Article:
The Everest base camp, for instance, at 5,300m, is now rubble and debris as the Khumbu glacier has retreated to the icefall.
The immense upland of the third pole is one of the most ecologically diverse and vulnerable regions on Earth. People have only attempted to conquer these mountains in the last century, yet in that time humans have subdued the glaciers and changed the face of this wilderness with pollution and other activities.
Researchers are now beginning to understand the scale of human effects on the region, and some have experienced it directly: Many of the 300 IPCC cryosphere report authors meeting in the Nepalese capital in July were forced to take shelter or divert to other airports because of a freak monsoon.
Aside from such inconveniences, what do these changes mean for the 240 million people living in the mountains?
Well, in many areas, it has been welcomed. Warmer, more pleasant winters have made life easier.
The higher temperatures have boosted agriculture — people can grow a greater variety of crops and benefit from more than one harvest per year, and that improves livelihoods. This might be responsible for the so-called Karakoram anomaly, in which a few glaciers in the Pakistani Karakoram range are advancing in opposition to the general trend.
Climatologists believe that the sudden and massive growth of irrigated agriculture in the local area, coupled with unusual topographical features, has produced an increase in snowfall on the glaciers that currently more than compensates for their melting.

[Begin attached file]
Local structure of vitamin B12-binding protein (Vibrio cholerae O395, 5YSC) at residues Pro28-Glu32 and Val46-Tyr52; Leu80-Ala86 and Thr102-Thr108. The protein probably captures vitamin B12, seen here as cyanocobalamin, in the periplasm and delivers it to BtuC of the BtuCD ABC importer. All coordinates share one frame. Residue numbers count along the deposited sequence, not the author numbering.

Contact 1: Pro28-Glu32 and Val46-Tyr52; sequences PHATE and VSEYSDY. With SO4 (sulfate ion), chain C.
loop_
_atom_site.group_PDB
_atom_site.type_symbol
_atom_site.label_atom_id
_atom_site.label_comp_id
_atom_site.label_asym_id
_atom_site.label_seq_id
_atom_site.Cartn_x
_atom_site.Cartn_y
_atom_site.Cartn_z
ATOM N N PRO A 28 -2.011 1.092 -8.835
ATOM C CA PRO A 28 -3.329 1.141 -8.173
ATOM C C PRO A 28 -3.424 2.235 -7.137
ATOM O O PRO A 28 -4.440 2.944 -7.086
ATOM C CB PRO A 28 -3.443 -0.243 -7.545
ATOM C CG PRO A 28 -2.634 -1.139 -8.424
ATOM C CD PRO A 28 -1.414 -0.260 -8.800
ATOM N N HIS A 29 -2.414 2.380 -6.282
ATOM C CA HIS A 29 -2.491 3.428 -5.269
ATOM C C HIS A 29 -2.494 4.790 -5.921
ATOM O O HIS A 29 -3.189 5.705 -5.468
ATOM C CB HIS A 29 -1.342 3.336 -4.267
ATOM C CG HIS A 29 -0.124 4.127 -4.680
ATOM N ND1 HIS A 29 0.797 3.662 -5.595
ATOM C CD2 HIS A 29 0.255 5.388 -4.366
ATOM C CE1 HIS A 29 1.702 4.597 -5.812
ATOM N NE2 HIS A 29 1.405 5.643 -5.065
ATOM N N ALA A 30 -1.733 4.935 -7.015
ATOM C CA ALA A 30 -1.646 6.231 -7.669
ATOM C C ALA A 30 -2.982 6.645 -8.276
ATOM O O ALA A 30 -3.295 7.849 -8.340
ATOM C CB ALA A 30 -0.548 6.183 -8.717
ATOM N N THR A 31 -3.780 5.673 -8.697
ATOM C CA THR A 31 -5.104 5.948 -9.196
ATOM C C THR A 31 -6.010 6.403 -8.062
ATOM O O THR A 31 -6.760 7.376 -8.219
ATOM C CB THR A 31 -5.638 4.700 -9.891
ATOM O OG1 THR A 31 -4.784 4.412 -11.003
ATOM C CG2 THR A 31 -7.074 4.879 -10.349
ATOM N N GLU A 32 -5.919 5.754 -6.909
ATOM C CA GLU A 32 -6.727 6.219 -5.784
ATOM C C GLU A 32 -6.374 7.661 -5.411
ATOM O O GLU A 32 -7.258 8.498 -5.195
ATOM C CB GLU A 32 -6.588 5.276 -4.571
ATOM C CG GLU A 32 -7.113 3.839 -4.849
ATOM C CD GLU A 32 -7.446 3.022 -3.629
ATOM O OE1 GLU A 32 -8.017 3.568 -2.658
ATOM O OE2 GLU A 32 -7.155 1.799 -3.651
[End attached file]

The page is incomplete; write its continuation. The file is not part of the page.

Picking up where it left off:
Elsewhere, any increase in precipitation is not enough to counter the rate of ice melt and places that are wholly reliant on meltwater for irrigation are feeling the effects soonest.
“Springs have dried drastically in the past 10 years without meltwater and because infrastructure has cut off discharge,” said Aditi Mukherji, one of the authors of the IPCC report.
Known as high-altitude deserts, places such as Ladakh in northeastern India and parts of Tibet have already lost many of their lower-altitude glaciers and with them their seasonal irrigation flows, which is affecting agriculture and electricity production from hydroelectric dams.
In some places, communities are trying to geoengineer artificial glaciers that divert runoff from higher glaciers toward shaded, protected locations where it can freeze over winter to provide meltwater for irrigation in the spring.